I’ve always suffered from a strange case of dyslexia when it comes to cardinal directions. For example, I feel slightly panicked when I go through the toll booth entering the Pennsylvania Turnpike. I worry, Am I going east to Harrisburg or west to Pittsburgh? I never understood where this irrational fear came from until I began researching Rock Springs Park and my hometown of Chester, West Virginia. Everything about the area is confusing, as far as directions are concerned.
First off, the northern panhandle of West Virginia extends further north than most people realize. When I went to college at the University of Pittsburgh, I was teased for being from “Down there”, but the truth was, I was from “Up there”. You see, Chester actually lies northwest of Pittsburgh. The Monongahela and Allegheny Rivers meet at the confluence in Pittsburgh and become the Ohio, but the Ohio River, like the Nile in Egypt, actually flows north. George Washington got it right when he drew this map of the region in 1758. The Ohio flows north before turning west at the northern panhandle of West Virginia (then Virginia) and continues south to Cincinnati.
Chester, as I explain in the book, lies at the extreme northern limit of the panhandle. If you stand in Chester and face north, you face East Liverpool, Ohio. All the other towns of Ohio across the river from West Virginia, for the most part, lie to the west, but not Liverpool, and to a lesser degree, Wellsville. They both mark the northern turn of the river before it heads south. So, in this rare instance, Ohio is north and Pennsylvania is south and a little bit east of Chester - sort of.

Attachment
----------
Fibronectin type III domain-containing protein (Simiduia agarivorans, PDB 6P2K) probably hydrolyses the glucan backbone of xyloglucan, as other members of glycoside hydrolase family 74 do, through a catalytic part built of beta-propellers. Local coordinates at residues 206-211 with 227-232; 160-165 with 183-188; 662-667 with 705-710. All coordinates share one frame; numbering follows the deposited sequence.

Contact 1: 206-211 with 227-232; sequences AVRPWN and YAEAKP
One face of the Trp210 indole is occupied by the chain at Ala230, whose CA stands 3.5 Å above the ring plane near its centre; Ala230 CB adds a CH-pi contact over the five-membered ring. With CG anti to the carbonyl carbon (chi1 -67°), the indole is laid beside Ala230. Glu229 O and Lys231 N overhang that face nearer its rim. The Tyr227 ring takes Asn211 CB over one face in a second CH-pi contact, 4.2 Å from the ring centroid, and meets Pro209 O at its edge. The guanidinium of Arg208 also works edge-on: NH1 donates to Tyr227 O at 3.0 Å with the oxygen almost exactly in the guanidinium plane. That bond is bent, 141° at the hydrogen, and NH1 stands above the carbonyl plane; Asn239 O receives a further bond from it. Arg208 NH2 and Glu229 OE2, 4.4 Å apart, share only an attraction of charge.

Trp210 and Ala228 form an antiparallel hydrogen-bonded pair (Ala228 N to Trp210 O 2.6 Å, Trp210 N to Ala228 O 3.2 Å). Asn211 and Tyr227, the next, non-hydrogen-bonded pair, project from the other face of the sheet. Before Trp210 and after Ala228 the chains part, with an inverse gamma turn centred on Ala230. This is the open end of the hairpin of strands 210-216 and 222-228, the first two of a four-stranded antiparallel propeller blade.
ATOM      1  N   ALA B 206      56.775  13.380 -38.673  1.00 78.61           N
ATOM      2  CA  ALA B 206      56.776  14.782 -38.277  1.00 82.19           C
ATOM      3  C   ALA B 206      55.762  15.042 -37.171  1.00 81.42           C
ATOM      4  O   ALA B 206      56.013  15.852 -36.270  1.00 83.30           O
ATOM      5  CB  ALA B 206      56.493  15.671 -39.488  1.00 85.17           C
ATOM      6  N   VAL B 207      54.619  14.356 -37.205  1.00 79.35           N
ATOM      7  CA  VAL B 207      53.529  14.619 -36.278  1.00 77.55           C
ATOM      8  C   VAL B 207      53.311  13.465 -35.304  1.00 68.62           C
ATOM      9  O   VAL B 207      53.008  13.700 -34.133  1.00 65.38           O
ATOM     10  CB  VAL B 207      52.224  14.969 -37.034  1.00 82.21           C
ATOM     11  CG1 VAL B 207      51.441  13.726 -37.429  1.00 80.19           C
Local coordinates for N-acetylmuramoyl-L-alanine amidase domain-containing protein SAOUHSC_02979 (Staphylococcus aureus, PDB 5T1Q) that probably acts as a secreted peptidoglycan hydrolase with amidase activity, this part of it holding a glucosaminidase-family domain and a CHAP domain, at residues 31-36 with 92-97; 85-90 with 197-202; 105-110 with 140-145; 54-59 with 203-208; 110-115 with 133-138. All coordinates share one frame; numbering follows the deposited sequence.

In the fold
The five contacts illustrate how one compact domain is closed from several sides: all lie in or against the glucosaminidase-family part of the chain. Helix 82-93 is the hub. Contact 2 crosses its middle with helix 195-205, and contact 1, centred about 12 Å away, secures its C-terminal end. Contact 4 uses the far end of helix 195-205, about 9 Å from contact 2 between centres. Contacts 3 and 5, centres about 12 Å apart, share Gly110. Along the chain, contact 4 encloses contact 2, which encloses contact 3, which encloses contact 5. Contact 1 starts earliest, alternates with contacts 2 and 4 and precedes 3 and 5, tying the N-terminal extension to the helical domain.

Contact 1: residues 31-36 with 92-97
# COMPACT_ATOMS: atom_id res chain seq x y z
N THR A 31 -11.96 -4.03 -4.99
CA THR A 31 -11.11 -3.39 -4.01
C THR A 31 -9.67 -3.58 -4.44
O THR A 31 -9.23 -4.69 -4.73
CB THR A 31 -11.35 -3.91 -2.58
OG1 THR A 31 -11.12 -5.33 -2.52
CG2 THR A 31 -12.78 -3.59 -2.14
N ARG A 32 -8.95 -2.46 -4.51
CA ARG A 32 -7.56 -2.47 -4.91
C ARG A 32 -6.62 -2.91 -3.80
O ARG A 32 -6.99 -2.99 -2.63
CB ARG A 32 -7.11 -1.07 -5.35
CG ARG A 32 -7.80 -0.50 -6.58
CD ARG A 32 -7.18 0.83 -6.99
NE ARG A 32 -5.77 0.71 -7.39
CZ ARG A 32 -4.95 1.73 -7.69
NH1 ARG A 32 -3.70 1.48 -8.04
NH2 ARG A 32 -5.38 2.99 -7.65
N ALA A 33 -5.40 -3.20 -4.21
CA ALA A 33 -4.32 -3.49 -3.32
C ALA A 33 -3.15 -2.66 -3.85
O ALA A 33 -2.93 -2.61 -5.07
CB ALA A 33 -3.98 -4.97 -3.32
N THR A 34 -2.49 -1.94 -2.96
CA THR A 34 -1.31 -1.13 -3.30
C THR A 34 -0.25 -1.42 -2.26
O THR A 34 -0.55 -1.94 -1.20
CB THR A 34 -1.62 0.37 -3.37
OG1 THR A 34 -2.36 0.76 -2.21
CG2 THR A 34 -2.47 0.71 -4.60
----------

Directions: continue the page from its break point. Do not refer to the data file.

Then there’s the neighborhood in Chester across from where Rock Springs Park used to be that is known as the Upper End. It’s “Upper” because it is upriver not because it is north as I used to think as a kid. North is up and south is down on the compass rose, right? No, not exactly.
About 75% of the final edits to the book involved correcting descriptions of the park as it related to cardinal directions:
People now enter Chester along Route 30 at the southern end of what used to be the crystal spring lake of Rock Springs Park.
The spring still flows out of a lone pipe that can be found east of the onramp to the Jennings Randolph Bridge to East Liverpool.
East Liverpool is north of Chester.
See what I mean? If it wasn’t for Google Maps I would still be editing. It should be easy, but it isn’t.It’s no wonder some people still don’t get that West Virginia is a state. They think it’s just the western half of Virginia. If those people go to Chester, I wish them all the luck in the world and hopefully some sort of GPS device, because in Chester east is north and up is east and west is south and the south is north.